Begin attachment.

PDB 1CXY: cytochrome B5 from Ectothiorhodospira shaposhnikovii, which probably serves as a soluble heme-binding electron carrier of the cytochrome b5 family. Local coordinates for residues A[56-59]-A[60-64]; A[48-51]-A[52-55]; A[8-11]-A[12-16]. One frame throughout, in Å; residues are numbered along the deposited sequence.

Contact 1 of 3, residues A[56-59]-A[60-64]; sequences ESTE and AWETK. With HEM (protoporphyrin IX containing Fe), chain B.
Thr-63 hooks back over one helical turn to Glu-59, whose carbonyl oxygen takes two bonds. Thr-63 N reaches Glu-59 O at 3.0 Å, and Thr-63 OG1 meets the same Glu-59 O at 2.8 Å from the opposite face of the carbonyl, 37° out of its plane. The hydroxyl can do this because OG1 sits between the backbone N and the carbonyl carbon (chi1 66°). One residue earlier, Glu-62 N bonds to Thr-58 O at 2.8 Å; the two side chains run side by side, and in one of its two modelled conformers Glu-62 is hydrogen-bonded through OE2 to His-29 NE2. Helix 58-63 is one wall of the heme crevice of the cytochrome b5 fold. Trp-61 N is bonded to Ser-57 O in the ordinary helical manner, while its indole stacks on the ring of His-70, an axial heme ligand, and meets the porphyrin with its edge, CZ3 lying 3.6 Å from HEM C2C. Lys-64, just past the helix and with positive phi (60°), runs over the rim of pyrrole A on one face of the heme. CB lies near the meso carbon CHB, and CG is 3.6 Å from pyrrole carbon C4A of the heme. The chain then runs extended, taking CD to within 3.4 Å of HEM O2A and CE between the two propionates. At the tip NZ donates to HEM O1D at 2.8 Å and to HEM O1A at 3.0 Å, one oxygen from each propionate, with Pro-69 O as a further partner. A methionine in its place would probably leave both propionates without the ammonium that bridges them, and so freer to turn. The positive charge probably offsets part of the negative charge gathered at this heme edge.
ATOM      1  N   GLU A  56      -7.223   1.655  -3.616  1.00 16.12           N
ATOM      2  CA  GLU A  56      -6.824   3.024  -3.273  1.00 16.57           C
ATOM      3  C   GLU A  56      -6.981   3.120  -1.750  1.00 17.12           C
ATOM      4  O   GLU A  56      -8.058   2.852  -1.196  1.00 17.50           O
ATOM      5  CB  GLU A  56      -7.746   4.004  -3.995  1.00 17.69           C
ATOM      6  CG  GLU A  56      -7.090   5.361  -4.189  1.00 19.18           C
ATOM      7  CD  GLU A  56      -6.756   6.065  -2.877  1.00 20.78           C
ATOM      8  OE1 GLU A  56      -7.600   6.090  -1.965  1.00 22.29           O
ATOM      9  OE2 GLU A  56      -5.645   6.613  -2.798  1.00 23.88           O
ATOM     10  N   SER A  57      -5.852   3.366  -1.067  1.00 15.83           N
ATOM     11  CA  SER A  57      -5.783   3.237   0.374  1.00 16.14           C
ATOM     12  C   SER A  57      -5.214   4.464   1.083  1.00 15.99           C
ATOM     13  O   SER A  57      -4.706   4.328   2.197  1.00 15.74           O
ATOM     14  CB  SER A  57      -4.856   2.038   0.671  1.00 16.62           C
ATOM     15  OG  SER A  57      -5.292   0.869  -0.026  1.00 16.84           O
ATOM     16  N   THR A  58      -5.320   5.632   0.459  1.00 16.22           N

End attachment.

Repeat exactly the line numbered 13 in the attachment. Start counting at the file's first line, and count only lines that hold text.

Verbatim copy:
ATOM     10  N   SER A  57      -5.852   3.366  -1.067  1.00 15.83           N